When it keeps its focus on its subject, Alex Gibney’s documentary on retired professional hockey player Chris “Knuckles” Nilan recalls James Toback’s Tyson, another revealing and compelling portrait of a slightly unhinged athlete who achieved notoriety in his sport, but couldn’t function outside of it. But by trying to cram stories of other classic “enforcers” of the ice into the film’s tight 96-minute running time, as if Nilan’s rollercoaster ride of a life weren’t chock-full of enough material to stand on its own, Gibney cuts his main subject short. Nonetheless, Nilan’s articulate interviews and commentary are so incisive, and the film’s editing so sharp, that whenever The Last Gladiators refocuses on Nilan, it not only picks back up its pace, but it can feel as on-target as if it were scoring with slap shots.
The doc makes us feel as if we know a lot about Nilan’s life, but it’s actually skirting critical parts of it, as his wife and children, and his relationships with them, are left largely unexamined. Whatever the reason for this, interviews with his parents bring a lot to the table. His father, a retired Green Beret, chokes up a few times while sharing stories about his son, specifically the hard times Nilan faced after the crest of his wave of success (he went as far as winning the Stanley Cup with the Montreal Canadians) had fallen. Nilan acknowledges that his father’s roughness must have rubbed off on him, but Gibney avoids any suggestion, like the discussions happening in the NFL or boxing, that the nature of hockey itself, specifically Nilan’s role as a player expected to fight others, could be partly responsible for Nilan’s mental difficulties in adapting to his post-career life, which included a divorce, alcoholism, violence, the inability to hold down a job and drug addiction.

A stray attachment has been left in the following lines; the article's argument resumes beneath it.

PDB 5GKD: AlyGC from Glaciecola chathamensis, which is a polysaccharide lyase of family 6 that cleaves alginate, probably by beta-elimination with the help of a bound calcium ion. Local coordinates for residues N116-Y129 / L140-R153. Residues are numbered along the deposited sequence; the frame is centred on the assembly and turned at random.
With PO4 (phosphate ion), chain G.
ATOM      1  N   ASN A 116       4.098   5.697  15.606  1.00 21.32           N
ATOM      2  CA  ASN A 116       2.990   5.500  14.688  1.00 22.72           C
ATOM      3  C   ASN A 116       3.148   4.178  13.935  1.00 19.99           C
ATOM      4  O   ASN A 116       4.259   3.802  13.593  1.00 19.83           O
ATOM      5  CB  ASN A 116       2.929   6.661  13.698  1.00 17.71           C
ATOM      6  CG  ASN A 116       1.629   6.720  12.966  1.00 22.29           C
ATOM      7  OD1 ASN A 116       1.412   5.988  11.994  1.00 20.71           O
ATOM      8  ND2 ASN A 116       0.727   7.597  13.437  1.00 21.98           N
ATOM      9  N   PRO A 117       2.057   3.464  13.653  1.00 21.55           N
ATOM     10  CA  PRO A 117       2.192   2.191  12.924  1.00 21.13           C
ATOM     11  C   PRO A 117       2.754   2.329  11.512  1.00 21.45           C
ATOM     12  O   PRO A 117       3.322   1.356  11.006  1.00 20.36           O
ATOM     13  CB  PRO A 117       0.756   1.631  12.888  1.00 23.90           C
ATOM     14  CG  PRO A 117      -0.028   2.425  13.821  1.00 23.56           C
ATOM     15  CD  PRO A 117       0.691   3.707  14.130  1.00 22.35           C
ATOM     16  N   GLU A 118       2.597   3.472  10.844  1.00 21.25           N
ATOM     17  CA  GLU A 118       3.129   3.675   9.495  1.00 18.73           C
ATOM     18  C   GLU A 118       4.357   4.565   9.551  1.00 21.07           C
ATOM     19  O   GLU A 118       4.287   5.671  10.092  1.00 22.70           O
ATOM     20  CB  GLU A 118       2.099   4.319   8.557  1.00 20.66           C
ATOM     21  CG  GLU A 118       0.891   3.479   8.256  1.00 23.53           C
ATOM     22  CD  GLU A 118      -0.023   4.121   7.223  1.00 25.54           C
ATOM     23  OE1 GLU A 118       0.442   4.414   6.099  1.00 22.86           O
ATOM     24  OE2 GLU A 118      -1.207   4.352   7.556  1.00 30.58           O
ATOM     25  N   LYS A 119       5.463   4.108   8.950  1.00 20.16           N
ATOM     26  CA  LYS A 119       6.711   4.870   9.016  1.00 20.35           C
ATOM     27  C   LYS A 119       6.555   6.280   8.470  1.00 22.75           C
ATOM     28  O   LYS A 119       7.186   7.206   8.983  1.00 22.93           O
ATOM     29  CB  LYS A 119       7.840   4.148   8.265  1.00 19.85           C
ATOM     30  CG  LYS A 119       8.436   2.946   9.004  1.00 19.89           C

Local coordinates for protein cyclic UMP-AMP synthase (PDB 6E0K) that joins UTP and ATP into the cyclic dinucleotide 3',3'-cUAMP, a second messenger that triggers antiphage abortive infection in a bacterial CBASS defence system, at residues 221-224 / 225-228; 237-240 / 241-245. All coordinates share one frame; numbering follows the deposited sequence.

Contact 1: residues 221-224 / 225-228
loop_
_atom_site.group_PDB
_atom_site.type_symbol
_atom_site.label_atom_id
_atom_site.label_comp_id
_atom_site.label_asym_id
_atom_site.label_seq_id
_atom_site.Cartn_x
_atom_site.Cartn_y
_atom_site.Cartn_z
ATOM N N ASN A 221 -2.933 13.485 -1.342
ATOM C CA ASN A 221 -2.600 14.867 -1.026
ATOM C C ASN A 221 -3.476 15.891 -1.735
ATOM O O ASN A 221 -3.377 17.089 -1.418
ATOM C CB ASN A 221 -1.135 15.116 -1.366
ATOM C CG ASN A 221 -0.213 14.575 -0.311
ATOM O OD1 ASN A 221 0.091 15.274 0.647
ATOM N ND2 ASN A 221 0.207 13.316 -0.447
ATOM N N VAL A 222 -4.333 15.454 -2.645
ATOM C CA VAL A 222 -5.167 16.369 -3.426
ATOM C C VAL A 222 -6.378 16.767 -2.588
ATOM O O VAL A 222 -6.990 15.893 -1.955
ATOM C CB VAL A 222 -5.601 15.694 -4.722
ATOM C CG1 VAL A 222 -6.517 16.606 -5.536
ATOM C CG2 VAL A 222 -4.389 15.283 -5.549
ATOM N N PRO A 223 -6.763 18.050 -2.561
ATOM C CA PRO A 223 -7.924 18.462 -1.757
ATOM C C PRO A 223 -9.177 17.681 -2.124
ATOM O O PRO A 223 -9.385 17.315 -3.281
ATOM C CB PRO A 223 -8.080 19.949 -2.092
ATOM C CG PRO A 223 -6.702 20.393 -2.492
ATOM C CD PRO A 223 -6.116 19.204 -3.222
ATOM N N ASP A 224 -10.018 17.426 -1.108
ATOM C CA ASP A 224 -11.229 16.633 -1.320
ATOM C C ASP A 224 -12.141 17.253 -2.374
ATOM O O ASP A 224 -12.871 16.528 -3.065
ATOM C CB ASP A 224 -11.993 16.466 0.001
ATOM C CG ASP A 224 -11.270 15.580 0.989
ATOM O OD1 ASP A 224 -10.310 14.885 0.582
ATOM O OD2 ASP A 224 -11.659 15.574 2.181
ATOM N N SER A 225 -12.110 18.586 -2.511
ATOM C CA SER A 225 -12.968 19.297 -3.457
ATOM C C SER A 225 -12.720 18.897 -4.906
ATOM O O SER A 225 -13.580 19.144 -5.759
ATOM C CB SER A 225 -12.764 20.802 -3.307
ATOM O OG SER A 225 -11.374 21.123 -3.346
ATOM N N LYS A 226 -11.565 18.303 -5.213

Contrary to last year’s excellent Goon, which depicted goons as, deep down, softie romantics, Nilan’s life seems to be driven by a fierce, overriding loyalty to his friends and teammates. In his youth, Nilan had a reputation for beating kids up to protect his friends; as a professional hockey player, he was unwaveringly loyal to his Montreal Canadians team and, after being traded, began to feel lost, even when he ended up playing for the Boston Bruins, his childhood dream. And though his outrageous loyalty ended up getting the best of him when he was finally forced to face the world on his own, his teammates and coach showed appreciation when they helped him rise above being a mere goon, to a player who could pass, shoot, and score—a blessing that Nilan tears up over. It’s a touching scene, and one that proves that The Last Gladiators is more than just action-packed clips and hard-ass stories about a cold, tough sport: The doc makes room for some tender moments of reflection from a guy who, against impossible odds, still managed some victories, the biggest of which may be that he’s still standing.